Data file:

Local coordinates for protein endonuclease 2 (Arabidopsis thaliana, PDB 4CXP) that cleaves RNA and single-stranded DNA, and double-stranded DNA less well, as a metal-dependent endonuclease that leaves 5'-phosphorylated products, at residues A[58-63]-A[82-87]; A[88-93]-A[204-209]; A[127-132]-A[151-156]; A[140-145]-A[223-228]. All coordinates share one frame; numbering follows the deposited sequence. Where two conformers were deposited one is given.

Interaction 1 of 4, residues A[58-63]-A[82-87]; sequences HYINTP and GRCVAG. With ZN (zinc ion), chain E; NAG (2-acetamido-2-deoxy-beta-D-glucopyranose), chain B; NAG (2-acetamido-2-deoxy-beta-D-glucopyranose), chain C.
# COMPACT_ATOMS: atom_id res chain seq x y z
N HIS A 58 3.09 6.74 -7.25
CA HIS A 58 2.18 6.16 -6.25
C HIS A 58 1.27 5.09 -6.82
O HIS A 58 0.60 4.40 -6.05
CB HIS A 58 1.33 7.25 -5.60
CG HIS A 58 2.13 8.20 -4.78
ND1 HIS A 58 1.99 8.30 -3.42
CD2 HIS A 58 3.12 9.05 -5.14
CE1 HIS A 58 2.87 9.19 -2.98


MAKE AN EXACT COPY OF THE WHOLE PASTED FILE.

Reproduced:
Local coordinates for protein endonuclease 2 (Arabidopsis thaliana, PDB 4CXP) that cleaves RNA and single-stranded DNA, and double-stranded DNA less well, as a metal-dependent endonuclease that leaves 5'-phosphorylated products, at residues A[58-63]-A[82-87]; A[88-93]-A[204-209]; A[127-132]-A[151-156]; A[140-145]-A[223-228]. All coordinates share one frame; numbering follows the deposited sequence. Where two conformers were deposited one is given.

Interaction 1 of 4, residues A[58-63]-A[82-87]; sequences HYINTP and GRCVAG. With ZN (zinc ion), chain E; NAG (2-acetamido-2-deoxy-beta-D-glucopyranose), chain B; NAG (2-acetamido-2-deoxy-beta-D-glucopyranose), chain C.
# COMPACT_ATOMS: atom_id res chain seq x y z
N HIS A 58 3.09 6.74 -7.25
CA HIS A 58 2.18 6.16 -6.25
C HIS A 58 1.27 5.09 -6.82
O HIS A 58 0.60 4.40 -6.05
CB HIS A 58 1.33 7.25 -5.60
CG HIS A 58 2.13 8.20 -4.78
ND1 HIS A 58 1.99 8.30 -3.42
CD2 HIS A 58 3.12 9.05 -5.14
CE1 HIS A 58 2.87 9.19 -2.98